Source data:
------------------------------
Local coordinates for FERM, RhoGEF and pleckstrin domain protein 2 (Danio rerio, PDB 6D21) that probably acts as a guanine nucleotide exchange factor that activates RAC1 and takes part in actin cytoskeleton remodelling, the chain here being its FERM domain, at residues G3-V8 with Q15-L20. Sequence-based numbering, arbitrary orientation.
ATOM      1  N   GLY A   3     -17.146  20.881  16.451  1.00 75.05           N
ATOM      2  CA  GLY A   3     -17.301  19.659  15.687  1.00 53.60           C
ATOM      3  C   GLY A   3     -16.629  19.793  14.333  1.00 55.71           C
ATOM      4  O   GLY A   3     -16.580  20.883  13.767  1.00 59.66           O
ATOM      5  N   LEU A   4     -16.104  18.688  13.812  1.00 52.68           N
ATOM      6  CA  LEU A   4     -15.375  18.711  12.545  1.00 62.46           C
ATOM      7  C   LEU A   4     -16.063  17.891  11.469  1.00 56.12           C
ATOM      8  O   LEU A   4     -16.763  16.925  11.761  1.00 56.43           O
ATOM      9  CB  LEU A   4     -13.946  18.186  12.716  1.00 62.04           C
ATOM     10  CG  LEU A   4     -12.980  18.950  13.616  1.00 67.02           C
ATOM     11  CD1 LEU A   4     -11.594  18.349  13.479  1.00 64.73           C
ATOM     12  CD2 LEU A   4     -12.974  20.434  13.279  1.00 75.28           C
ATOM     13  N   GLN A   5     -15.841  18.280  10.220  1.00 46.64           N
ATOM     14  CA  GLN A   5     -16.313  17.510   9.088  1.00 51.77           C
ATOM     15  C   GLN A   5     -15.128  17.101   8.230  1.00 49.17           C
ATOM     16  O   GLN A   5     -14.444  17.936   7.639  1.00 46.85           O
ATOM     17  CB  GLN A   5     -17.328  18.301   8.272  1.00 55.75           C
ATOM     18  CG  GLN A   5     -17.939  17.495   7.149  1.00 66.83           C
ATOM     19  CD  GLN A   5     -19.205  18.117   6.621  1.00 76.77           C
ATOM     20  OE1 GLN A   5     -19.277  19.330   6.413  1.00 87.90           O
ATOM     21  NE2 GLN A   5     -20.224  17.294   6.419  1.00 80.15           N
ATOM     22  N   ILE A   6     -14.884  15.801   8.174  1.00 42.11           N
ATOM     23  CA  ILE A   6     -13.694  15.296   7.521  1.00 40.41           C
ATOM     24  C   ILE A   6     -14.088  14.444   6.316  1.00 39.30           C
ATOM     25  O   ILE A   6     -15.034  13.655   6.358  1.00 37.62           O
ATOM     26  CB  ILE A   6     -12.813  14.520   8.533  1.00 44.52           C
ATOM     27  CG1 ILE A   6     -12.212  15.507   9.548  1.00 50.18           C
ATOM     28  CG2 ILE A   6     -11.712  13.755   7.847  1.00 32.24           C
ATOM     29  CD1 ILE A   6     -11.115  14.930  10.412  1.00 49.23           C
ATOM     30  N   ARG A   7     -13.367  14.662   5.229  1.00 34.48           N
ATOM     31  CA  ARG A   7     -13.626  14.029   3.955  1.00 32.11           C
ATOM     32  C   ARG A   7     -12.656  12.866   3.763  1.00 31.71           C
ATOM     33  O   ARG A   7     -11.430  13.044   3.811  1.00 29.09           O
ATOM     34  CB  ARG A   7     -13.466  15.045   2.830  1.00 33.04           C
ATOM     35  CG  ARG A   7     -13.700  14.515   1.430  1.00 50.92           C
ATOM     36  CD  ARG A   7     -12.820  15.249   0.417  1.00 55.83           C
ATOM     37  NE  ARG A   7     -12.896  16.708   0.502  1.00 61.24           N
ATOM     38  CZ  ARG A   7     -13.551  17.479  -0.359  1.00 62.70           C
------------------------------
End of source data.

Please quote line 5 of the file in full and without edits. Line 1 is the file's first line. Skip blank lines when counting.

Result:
ATOM      4  O   GLY A   3     -16.580  20.883  13.767  1.00 59.66           O